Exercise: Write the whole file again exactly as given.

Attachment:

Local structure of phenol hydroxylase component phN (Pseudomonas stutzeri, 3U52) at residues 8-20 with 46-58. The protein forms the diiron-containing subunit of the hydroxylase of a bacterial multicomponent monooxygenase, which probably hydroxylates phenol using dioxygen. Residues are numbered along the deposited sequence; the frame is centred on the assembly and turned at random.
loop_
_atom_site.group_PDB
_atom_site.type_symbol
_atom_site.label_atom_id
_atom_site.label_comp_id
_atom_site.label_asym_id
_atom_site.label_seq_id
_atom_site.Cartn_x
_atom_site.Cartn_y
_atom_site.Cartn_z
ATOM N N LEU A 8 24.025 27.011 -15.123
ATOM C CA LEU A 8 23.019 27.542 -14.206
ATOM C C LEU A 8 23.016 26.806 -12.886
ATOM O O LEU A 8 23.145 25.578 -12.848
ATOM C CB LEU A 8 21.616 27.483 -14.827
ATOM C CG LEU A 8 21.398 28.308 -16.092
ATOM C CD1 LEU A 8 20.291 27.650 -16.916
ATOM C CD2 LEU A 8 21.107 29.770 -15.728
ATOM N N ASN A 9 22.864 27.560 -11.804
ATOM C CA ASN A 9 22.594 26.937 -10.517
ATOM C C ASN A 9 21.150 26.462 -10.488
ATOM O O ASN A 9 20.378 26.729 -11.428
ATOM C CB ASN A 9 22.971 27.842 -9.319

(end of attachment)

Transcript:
Local structure of phenol hydroxylase component phN (Pseudomonas stutzeri, 3U52) at residues 8-20 with 46-58. The protein forms the diiron-containing subunit of the hydroxylase of a bacterial multicomponent monooxygenase, which probably hydroxylates phenol using dioxygen. Residues are numbered along the deposited sequence; the frame is centred on the assembly and turned at random.
loop_
_atom_site.group_PDB
_atom_site.type_symbol
_atom_site.label_atom_id
_atom_site.label_comp_id
_atom_site.label_asym_id
_atom_site.label_seq_id
_atom_site.Cartn_x
_atom_site.Cartn_y
_atom_site.Cartn_z
ATOM N N LEU A 8 24.025 27.011 -15.123
ATOM C CA LEU A 8 23.019 27.542 -14.206
ATOM C C LEU A 8 23.016 26.806 -12.886
ATOM O O LEU A 8 23.145 25.578 -12.848
ATOM C CB LEU A 8 21.616 27.483 -14.827
ATOM C CG LEU A 8 21.398 28.308 -16.092
ATOM C CD1 LEU A 8 20.291 27.650 -16.916
ATOM C CD2 LEU A 8 21.107 29.770 -15.728
ATOM N N ASN A 9 22.864 27.560 -11.804
ATOM C CA ASN A 9 22.594 26.937 -10.517
ATOM C C ASN A 9 21.150 26.462 -10.488
ATOM O O ASN A 9 20.378 26.729 -11.428
ATOM C CB ASN A 9 22.971 27.842 -9.319